Big tech really wants you to get rid of your password.
Back in 2019, I spoke with a Google product manager about the problem with passwords. He urged people to ditch passwords in favour of better authentication methods, noting that alternate systems are “probably your safest bet.” Fast forward to now, and it seems Microsoft is also on board with dropping passwords.
In an announcement post, Microsoft unveiled that it’s adding a new option to remove the password from your Microsoft account. People who do so can use other methods to sign in, such as Microsoft’s Authenticator app, Windows Hello, a security key or a verified code sent to your phone or email.
However, it’s worth noting that you could effectively avoid using your Microsoft Account password before now — you just couldn’t remove it entirely. I haven’t ditched my password, but I also haven’t typed it in years. Instead, whenever I need to sign in to my Microsoft Account, I use the Authenticator app. I grab my phone, authenticate myself, and I’m logged in and ready to go. It’s fast, simple and convenient.
Of course, not everyone is on board with ditching passwords just yet. Some things still require a password, and some people feel more secure having one. Microsoft also detailed some of the reasons why passwords aren’t that secure — most of it echoes other things I’ve written about passwords, including that Google story mentioned up top.
Passwords aren’t secure because people suck at making them
First, there’s the human nature side of it. Most people still create their own passwords, and to remember those passwords, most people also use the same (or very similar versions of the same) password across several sites and services. Moreover, people often pick passwords that are easy for them to remember. The problem, however, is if a hacker guesses your password for one site or breaches the security of and steals passwords for a site, there’s a good chance that they will be able to use that password to log into other websites.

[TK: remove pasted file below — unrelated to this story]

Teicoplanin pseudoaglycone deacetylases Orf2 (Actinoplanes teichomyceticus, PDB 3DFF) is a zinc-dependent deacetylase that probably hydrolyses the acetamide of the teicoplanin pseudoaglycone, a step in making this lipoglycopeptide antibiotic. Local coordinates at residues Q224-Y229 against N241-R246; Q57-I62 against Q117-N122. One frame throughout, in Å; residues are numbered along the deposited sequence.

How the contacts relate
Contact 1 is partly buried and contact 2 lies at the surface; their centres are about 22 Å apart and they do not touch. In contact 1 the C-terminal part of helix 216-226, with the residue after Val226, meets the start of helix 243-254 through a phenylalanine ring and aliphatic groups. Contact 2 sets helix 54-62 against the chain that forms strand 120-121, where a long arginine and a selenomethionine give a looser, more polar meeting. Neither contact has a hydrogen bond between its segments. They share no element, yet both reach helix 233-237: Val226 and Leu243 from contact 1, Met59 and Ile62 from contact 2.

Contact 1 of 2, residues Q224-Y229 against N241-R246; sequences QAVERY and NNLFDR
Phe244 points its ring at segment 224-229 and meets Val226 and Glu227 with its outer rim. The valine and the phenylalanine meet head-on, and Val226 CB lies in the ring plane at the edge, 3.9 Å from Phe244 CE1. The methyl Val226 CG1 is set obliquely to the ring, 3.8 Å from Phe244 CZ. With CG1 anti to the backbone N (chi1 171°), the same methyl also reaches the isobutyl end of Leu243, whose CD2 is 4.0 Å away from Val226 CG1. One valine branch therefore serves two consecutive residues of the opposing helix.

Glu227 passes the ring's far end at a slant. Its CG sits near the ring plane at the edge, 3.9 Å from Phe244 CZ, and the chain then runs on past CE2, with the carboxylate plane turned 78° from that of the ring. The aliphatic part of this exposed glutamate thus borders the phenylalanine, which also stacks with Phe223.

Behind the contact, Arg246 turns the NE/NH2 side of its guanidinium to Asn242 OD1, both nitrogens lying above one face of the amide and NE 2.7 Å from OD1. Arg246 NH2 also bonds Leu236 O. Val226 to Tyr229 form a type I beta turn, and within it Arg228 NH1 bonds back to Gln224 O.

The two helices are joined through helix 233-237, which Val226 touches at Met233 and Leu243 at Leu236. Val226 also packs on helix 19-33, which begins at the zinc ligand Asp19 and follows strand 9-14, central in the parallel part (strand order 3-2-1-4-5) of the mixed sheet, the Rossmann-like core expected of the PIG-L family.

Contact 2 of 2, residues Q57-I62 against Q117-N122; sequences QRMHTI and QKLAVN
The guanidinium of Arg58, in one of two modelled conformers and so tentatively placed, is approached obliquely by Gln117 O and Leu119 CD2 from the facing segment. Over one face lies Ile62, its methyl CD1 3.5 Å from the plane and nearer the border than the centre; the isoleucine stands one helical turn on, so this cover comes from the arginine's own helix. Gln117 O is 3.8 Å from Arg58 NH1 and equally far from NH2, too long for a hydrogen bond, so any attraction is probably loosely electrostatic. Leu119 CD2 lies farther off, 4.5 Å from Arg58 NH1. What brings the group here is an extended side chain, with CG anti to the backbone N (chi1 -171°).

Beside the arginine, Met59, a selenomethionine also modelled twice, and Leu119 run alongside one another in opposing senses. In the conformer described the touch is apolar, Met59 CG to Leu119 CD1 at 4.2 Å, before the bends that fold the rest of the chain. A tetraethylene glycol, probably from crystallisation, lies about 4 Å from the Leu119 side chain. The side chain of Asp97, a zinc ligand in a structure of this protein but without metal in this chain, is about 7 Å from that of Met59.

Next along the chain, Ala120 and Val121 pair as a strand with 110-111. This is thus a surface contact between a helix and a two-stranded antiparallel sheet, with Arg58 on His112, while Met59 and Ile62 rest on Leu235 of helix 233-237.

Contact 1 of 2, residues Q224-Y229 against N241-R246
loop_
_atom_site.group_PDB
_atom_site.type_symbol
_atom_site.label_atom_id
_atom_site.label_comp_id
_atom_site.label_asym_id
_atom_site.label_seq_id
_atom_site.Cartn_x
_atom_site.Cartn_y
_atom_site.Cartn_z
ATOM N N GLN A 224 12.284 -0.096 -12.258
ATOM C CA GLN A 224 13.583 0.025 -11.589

Hackers have plenty of other ways to get passwords too. Phishing attacks, for example, seek to trick people into giving up their log-in information. One way to do this is to create a fake login page for an app like Netflix, then send people an email saying something like, “There’s an issue with your billing info, sign in to fix it.” If the email looks real enough, people will click through the link to the website, type in their password, and inadvertently give up their log-in.
If you’re interested in going passwordless with your Microsoft Account, you can do so by heading to ‘account.microsoft.com,’ signing in and clicking ‘Advanced Security Options.’ Under ‘Additional Security,’ look for ‘Passwordless Account’ and select the option to turn it on. If the option isn’t there, you may need to wait a bit as Microsoft continues the rollout over the next few weeks. And, you can always switch back if you don’t like it. You can learn more about passwordless Microsoft Accounts here.
If you still need a password, get a password manager to boost your security
Of course, if you’re concerned about your other online accounts and they don’t offer passwordless options like Microsoft, there are other steps you can take to improve security. For example, using a password manager to create long, unique, impossible-to-guess passwords for each website can go a long way to improving your online security. You can learn more about some password managers at the links below:
- How to set up a password manager to keep yourself safe online
- How to use Apple’s password manager, iCloud Keychain
- How to use Google’s built-in Password Manager
- Bitwarden offers excellent password management tools with great value [App of the Month]
Other options that can help include two-factor authentication (2FA). It’s not a perfect system, but adding another layer of security can help keep your accounts secure even if someone gets your password.